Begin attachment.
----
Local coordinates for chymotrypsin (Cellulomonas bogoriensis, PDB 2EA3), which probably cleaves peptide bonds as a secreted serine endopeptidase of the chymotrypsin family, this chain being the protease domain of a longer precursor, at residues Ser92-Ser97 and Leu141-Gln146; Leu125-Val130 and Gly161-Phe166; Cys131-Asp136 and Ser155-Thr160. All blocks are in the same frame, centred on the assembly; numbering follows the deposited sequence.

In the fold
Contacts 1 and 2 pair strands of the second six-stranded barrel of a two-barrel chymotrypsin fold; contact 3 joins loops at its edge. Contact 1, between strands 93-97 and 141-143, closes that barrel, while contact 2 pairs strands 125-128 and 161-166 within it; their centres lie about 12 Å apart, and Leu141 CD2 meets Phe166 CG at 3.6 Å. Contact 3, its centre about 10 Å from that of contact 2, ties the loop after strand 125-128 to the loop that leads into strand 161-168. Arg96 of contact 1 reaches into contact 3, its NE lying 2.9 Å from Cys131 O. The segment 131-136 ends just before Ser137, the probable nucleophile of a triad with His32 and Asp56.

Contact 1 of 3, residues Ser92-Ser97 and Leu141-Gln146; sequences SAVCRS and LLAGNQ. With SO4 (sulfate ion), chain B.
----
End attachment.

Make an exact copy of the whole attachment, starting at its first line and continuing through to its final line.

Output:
Local coordinates for chymotrypsin (Cellulomonas bogoriensis, PDB 2EA3), which probably cleaves peptide bonds as a secreted serine endopeptidase of the chymotrypsin family, this chain being the protease domain of a longer precursor, at residues Ser92-Ser97 and Leu141-Gln146; Leu125-Val130 and Gly161-Phe166; Cys131-Asp136 and Ser155-Thr160. All blocks are in the same frame, centred on the assembly; numbering follows the deposited sequence.

In the fold
Contacts 1 and 2 pair strands of the second six-stranded barrel of a two-barrel chymotrypsin fold; contact 3 joins loops at its edge. Contact 1, between strands 93-97 and 141-143, closes that barrel, while contact 2 pairs strands 125-128 and 161-166 within it; their centres lie about 12 Å apart, and Leu141 CD2 meets Phe166 CG at 3.6 Å. Contact 3, its centre about 10 Å from that of contact 2, ties the loop after strand 125-128 to the loop that leads into strand 161-168. Arg96 of contact 1 reaches into contact 3, its NE lying 2.9 Å from Cys131 O. The segment 131-136 ends just before Ser137, the probable nucleophile of a triad with His32 and Asp56.

Contact 1 of 3, residues Ser92-Ser97 and Leu141-Gln146; sequences SAVCRS and LLAGNQ. With SO4 (sulfate ion), chain B.